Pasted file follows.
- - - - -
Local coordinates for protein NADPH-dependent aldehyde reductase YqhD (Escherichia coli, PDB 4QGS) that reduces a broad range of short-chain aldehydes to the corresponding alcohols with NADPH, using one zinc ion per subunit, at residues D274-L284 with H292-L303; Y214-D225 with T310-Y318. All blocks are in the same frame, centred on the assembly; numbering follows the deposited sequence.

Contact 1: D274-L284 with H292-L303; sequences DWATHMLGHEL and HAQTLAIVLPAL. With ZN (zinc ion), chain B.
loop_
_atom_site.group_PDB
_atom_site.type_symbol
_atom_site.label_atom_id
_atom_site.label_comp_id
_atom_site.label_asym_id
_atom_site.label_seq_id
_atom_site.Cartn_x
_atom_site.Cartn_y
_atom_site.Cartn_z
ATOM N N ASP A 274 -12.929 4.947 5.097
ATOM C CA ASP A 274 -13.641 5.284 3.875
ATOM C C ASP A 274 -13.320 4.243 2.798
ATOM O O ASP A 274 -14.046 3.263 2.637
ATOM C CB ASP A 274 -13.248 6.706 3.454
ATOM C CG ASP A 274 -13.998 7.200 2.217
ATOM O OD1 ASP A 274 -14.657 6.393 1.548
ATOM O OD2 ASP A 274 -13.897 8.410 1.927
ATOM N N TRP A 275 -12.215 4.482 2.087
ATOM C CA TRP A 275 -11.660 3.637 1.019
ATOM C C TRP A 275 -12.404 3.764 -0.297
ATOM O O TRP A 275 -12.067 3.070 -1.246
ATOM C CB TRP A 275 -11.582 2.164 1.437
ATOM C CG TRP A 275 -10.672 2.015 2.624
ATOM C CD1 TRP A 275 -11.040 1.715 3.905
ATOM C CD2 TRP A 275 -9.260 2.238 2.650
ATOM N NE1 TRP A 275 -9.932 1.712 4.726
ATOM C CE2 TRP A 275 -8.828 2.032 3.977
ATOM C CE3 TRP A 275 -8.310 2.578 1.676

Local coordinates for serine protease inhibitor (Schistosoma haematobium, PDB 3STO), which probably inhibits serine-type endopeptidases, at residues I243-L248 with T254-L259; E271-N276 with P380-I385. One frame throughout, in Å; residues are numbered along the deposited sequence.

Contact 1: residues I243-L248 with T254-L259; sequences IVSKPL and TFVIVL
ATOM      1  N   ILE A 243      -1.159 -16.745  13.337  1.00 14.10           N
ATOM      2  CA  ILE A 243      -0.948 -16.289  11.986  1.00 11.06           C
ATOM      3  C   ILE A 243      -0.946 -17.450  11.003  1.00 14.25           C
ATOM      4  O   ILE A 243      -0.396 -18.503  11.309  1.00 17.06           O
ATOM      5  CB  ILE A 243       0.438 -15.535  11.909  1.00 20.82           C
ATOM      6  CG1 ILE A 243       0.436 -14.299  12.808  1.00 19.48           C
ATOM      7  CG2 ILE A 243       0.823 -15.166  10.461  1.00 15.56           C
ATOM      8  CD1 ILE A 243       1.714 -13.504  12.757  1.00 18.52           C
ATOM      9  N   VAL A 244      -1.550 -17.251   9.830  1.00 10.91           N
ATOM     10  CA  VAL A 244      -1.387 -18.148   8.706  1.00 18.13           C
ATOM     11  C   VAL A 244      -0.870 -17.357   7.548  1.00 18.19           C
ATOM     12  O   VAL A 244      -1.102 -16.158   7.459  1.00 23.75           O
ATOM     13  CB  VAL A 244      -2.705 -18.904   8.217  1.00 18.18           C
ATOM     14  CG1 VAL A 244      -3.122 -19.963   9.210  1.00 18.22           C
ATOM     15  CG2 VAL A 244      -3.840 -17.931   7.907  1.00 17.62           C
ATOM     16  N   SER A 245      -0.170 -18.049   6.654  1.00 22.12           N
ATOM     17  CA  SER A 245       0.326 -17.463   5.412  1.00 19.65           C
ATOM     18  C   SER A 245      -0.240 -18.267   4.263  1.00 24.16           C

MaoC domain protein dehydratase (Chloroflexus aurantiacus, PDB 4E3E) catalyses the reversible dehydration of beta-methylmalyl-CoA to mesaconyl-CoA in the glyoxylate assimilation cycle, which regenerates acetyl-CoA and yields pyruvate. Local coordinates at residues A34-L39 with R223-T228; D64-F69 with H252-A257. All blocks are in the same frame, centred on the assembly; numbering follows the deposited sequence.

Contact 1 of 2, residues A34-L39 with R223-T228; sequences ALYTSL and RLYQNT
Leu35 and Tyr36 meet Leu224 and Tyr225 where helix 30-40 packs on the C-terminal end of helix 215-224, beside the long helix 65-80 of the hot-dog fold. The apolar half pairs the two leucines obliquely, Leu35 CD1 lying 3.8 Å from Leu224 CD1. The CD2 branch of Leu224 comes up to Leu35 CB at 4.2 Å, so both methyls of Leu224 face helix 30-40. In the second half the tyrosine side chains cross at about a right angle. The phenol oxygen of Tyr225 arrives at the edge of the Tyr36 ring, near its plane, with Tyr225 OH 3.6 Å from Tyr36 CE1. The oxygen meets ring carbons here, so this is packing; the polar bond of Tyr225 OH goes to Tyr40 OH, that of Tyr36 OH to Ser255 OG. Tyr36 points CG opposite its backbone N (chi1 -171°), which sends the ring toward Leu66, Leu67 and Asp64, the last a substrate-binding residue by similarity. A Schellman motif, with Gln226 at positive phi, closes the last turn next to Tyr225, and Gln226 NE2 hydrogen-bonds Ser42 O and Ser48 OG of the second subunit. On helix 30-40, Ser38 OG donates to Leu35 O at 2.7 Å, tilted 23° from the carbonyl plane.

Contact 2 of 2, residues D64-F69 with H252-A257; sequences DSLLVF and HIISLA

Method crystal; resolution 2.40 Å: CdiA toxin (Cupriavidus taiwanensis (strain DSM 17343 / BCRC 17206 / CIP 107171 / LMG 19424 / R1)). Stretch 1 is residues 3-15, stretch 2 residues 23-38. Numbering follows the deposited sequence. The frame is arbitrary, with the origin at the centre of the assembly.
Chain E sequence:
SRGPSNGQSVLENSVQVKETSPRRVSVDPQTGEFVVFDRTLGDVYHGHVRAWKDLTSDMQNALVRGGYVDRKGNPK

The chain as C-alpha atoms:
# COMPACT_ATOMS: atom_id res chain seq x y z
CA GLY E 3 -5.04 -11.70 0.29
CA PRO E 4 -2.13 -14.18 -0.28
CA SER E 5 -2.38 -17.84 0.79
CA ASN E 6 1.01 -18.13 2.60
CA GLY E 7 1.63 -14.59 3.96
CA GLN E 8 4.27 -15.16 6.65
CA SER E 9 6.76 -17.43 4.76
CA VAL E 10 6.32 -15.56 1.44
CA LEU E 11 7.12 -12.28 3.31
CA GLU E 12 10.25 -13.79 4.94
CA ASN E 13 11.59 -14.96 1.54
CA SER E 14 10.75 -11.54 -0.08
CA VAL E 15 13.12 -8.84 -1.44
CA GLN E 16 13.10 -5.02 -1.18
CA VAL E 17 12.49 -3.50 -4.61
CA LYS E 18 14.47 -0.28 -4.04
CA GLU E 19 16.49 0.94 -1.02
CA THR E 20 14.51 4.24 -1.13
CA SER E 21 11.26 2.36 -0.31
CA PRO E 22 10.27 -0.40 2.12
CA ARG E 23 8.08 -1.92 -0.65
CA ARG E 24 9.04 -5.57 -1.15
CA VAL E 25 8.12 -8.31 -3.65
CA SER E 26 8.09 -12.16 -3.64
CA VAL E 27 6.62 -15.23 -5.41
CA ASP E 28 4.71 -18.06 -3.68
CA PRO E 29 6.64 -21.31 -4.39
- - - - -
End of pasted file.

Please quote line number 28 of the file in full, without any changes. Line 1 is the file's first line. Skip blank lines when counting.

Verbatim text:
ATOM C CD2 TRP A 275 -9.260 2.238 2.650